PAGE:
For the study’s main experiment, the team triggered the “on” switch in neurons active as mice were learning about a new environment, Box A, with distinct colors, smells and textures.
Next the team placed the mice in a second distinct environment—Box B—after giving them the chemical that would turn on the neurons associated with the memory for Box A. The researchers found the mice behaved as if they were forming a sort of hybrid memory that was part Box A and part Box B. The chemical switch needed to be turned on while the mice were in Box B for them to demonstrate signs of recognition. Alone neither being in Box B nor the chemical switch was effective in producing memory recall.
“We know from studies in both animals and humans that memories are not formed in isolation but are built up over years incorporating previously learned information,” Mayford said. “This study suggests that one way the brain performs this feat is to use the activity pattern of nerve cells from old memories and merge this with the activity produced during a new learning session.”
Future Manipulation of the Past
The team is now making progress toward more precise control that will allow the scientists to turn one memory on and off at will so effectively that a mouse will in fact perceive itself to be in Box A when it’s in Box B.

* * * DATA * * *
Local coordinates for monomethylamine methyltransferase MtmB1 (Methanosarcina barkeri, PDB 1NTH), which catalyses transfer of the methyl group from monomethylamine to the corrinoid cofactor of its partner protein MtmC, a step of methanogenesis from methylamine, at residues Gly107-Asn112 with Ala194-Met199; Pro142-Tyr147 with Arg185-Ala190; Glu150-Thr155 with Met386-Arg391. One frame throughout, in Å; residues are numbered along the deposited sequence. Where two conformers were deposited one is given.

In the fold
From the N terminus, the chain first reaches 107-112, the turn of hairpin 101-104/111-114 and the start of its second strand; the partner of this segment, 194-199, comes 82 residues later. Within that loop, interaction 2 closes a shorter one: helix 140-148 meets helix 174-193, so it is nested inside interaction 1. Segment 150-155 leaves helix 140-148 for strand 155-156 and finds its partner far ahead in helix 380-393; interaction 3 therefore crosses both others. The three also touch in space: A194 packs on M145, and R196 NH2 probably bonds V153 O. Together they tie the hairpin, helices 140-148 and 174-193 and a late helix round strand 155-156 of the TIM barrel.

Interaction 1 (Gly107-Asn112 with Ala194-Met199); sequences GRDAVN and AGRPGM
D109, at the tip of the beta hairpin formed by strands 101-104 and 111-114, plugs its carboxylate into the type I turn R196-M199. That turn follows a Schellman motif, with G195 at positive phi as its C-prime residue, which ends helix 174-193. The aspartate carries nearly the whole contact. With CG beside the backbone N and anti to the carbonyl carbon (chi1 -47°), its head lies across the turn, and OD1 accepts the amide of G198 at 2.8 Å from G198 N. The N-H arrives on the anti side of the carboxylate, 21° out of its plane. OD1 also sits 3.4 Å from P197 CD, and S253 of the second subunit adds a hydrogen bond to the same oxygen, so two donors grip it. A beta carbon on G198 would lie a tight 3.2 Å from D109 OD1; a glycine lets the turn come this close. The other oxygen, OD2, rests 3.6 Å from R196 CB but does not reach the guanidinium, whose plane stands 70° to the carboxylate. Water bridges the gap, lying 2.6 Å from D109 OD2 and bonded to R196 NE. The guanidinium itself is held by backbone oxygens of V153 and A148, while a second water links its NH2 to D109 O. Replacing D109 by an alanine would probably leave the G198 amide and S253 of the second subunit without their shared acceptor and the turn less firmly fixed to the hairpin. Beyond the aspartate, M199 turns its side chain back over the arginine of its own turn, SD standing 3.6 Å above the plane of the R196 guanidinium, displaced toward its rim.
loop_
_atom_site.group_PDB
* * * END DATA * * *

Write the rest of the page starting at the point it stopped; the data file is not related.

Once the processes are better understood, Mayford has ideas about how researchers might eventually target the perception process through drug treatment to deal with certain mental diseases such as schizophrenia and post traumatic stress disorder. With such problems, patients’ brains are producing false perceptions or disabling fears. But drug treatments might target the neurons involved when a patient thinks about such fear, to turn off the neurons involved and interfere with the disruptive thought patterns.
Notes about this memory research article
In addition to Mayford, other authors of the paper, “Generation of a Synthetic Memory Trace,” are Aleena Garner, Sang Youl Hwang, and Karsten Baumgaertel from Scripps Research, David Rowland and Cliff Kentros from the University of Oregon, Eugene, and Bryan Roth from the University of North Carolina (UNC), Chapel Hill.
This work is supported by the National Institute of Mental Health, the National Institute on Drug Abuse, the California Institute for Regenerative Medicine, and the Michael Hooker Distinguished Chair in Pharmacology at UNC.
Original Research: Abstract for “Generation of a Synthetic Memory Trace” by Aleena R. Garner, David C. Rowland, Sang Youl Hwang, Karsten Baumgaertel, Bryan L. Roth, Cliff Kentros & Mark Mayford in Science